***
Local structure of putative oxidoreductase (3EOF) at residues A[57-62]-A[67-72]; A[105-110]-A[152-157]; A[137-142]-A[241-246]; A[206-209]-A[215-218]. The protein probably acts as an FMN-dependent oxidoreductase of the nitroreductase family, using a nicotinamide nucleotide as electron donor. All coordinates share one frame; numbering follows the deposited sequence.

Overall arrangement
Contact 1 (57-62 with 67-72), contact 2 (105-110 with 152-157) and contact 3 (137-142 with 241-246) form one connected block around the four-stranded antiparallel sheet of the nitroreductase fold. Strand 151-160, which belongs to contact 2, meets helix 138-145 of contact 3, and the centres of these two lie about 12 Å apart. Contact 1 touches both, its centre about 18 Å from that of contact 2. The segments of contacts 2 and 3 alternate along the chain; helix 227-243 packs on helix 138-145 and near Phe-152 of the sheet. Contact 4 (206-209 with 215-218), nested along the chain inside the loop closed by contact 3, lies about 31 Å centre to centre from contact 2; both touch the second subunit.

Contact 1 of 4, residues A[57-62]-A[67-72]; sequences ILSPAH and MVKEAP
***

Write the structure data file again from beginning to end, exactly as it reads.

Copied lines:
Local structure of putative oxidoreductase (3EOF) at residues A[57-62]-A[67-72]; A[105-110]-A[152-157]; A[137-142]-A[241-246]; A[206-209]-A[215-218]. The protein probably acts as an FMN-dependent oxidoreductase of the nitroreductase family, using a nicotinamide nucleotide as electron donor. All coordinates share one frame; numbering follows the deposited sequence.

Overall arrangement
Contact 1 (57-62 with 67-72), contact 2 (105-110 with 152-157) and contact 3 (137-142 with 241-246) form one connected block around the four-stranded antiparallel sheet of the nitroreductase fold. Strand 151-160, which belongs to contact 2, meets helix 138-145 of contact 3, and the centres of these two lie about 12 Å apart. Contact 1 touches both, its centre about 18 Å from that of contact 2. The segments of contacts 2 and 3 alternate along the chain; helix 227-243 packs on helix 138-145 and near Phe-152 of the sheet. Contact 4 (206-209 with 215-218), nested along the chain inside the loop closed by contact 3, lies about 31 Å centre to centre from contact 2; both touch the second subunit.

Contact 1 of 4, residues A[57-62]-A[67-72]; sequences ILSPAH and MVKEAP